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The Kingston Russell stone circle 750m north east of Gorwell Farm

List Entry Summary

This monument is scheduled under the Ancient Monuments and Archaeological Areas Act 1979 as amended as it appears to the Secretary of State to be of national importance. This entry is a copy, the original is held by the Department for Culture, Media and Sport.

Name: The Kingston Russell stone circle 750m north east of Gorwell Farm

List entry Number: 1011987

Location

The monument may lie within the boundary of more than one authority.

County: Dorset

District: West Dorset

District Type: District Authority

Parish: Kingston Russell

National Park: Not applicable to this List entry.

Grade: Not applicable to this List entry.

Date first scheduled: 07-Aug-1916

Date of most recent amendment: 11-May-1995

Legacy System Information

The contents of this record have been generated from a legacy data system.

Legacy System: RSM

UID: 22924

Asset Groupings

This list entry does not comprise part of an Asset Grouping. Asset Groupings are not part of the official record but are added later for information.

List entry Description

Summary of Monument

Legacy Record - This information may be included in the List Entry Details.

Reasons for Designation

Stone circles are prehistoric monuments comprising one or more circles of upright or recumbent stones. The circle of stones may be surrounded by earthwork features such as enclosing banks and ditches. Single upright stones may be found within the circle or outside it and avenues of stones radiating out from the circle occur at some sites. Burial cairns may also be found close to and on occasion within the circle. Stone circles are found throughout England although they are concentrated in western areas, with particular clusters in upland areas such as Bodmin and Dartmoor in the south-west and the Lake District and the rest of Cumbria in the north-west. This distribution may be more a reflection of present survival rather than an original pattern. Where excavated they have been found to date from the Late Neolithic to the Middle Bronze Age (c.2400-1000 BC). It is clear that they were designed and laid out carefully, frequently exhibiting very regularly spaced stones, the heights of which also appear to have been of some importance. We do not fully understand the uses for which these monuments were originally constructed but it is clear that they had considerable ritual importance for the societies that used them. In many instances excavation has indicated that they provided a focus for burials and the rituals that accompanied interment of the dead. Some circles appear to have had a calendrical function, helping mark the passage of time and seasons, this being indicated by the careful alignment of stones to mark important solar or lunar events such as sunrise or sunset at midsummer or midwinter. At other sites the spacing of individual circles throughout the landscape has led to a suggestion that each one provided some form of tribal gathering point for a specific social group. Large irregular stone circles comprise a ring of at least 20 stone uprights. The diameters of surviving examples range between 20 and 40 metres, although it is known that larger examples, now destroyed, formerly existed. The stone uprights of this type of circle tend to be more closely spaced than in other types of circle and the height and positioning of uprights also appears not to have been as important. They are widely distributed throughout England although in the south they are confined largely to the west. Of the 250 or so stone circles identified in England only 45 examples of large irregular circles are known. As a rare monument type which provides an important insight into prehistoric ritual activity all surviving examples are worthy of preservation.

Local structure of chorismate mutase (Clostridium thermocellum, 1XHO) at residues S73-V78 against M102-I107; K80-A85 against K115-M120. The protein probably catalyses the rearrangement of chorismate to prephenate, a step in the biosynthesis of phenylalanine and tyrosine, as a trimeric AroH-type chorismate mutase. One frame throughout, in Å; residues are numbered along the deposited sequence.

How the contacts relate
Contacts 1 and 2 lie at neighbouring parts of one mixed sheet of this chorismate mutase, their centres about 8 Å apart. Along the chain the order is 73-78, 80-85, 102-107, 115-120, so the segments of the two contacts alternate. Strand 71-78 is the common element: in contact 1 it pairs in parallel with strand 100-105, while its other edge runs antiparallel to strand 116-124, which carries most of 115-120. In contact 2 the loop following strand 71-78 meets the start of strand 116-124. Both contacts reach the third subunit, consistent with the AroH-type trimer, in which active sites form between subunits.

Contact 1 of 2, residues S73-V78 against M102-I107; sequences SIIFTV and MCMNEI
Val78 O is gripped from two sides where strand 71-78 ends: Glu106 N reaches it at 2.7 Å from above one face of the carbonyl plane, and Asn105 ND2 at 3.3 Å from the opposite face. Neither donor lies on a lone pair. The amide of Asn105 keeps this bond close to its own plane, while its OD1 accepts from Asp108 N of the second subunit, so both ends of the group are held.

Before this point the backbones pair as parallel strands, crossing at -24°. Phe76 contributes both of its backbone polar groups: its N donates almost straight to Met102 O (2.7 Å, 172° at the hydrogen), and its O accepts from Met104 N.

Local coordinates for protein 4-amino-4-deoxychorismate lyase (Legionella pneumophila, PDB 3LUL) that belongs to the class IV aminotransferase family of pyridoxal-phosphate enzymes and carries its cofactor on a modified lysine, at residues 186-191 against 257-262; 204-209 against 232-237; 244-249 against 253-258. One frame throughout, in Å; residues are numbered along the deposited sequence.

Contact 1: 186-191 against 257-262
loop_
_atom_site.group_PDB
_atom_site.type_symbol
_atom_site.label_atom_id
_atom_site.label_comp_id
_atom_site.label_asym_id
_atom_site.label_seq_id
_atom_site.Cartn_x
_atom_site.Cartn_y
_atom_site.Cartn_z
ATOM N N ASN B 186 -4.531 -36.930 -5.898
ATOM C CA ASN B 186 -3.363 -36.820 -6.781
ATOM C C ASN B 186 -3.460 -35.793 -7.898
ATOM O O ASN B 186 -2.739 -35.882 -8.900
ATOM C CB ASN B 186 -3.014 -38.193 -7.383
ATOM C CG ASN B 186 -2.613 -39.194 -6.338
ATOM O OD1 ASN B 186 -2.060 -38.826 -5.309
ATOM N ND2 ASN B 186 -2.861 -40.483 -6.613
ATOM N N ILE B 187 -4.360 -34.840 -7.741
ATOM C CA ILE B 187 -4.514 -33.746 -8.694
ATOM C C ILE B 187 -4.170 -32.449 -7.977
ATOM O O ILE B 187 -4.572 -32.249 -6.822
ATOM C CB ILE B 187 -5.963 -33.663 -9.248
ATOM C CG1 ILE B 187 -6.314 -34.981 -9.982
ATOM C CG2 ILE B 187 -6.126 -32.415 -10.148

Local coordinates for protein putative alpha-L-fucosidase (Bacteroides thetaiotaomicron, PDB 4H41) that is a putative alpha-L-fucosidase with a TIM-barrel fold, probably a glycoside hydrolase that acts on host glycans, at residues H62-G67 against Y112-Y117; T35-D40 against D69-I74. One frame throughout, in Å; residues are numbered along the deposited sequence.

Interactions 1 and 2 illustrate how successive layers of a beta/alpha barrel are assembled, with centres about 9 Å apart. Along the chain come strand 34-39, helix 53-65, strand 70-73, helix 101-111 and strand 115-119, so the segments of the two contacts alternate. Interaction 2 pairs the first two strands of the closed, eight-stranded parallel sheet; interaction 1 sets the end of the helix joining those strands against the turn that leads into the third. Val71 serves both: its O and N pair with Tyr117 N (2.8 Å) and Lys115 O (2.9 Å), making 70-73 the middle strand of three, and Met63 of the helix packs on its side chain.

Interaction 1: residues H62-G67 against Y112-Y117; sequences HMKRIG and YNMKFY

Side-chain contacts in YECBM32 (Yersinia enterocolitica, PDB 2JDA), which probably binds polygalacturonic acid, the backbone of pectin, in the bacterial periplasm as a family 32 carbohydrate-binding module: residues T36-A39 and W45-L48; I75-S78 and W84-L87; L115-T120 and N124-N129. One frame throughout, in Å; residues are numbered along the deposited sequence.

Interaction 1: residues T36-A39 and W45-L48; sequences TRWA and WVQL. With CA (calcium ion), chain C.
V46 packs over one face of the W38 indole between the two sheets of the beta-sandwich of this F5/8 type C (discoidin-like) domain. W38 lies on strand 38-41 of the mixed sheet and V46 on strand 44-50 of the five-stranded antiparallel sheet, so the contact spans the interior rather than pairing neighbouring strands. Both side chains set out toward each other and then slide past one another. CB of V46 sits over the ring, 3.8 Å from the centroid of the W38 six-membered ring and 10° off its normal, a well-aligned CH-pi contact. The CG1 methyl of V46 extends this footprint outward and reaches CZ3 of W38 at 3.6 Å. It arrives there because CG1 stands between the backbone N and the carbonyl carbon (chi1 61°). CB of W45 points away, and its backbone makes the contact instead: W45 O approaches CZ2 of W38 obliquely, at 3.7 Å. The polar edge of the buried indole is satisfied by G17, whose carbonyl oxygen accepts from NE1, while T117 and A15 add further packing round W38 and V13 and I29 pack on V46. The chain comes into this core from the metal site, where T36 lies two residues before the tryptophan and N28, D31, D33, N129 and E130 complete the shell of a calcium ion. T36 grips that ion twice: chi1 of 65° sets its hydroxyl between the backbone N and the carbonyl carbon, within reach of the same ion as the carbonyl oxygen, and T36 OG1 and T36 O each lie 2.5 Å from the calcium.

The Kingston Russell stone circle survives well and will contain archaeological and environmental evidence relating to the monument and the landscape in which it was constructed. The stone circle is one of only four known to survive within the area.

History

Legacy Record - This information may be included in the List Entry Details.

Details

The monument includes a large irregular stone circle situated on a chalk ridge overlooking the surrounding downland. The monument, which is often referred to as the Kingston Russell stone circle, has a maximum diameter of 30m and now contains 18 visible stones. The site is almost circular in plan and the interior of the monument is set on level ground. The stones, which are of sarsen or conglomerate, are now all recumbent and vary in size from 2m by 0.5m to 1m by 0.3m. Partial burial may mean that some stones are significantly larger than the current exposure would suggest. There are records of two additional stones lying outside of the stone circle, but it is uncertain whether this location is original. Excluded from the scheduling is the information notice board situated on the south eastern side of the monument, although the underlying ground is included.

MAP EXTRACT The site of the monument is shown on the attached map extract. It includes a 2 metre boundary around the archaeological features, considered to be essential for the monument's support and preservation.

Selected Sources

Other
Mention location of additional stones,
Mention name of site,

National Grid Reference: SY 57784 87824

Map

Map
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The above map is for quick reference purposes only and may not be to scale. For a copy of the full scale map, please see the attached PDF - 1011987 .pdf

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This copy shows the entry on 14-Dec-2017 at 03:04:29.

End of official listing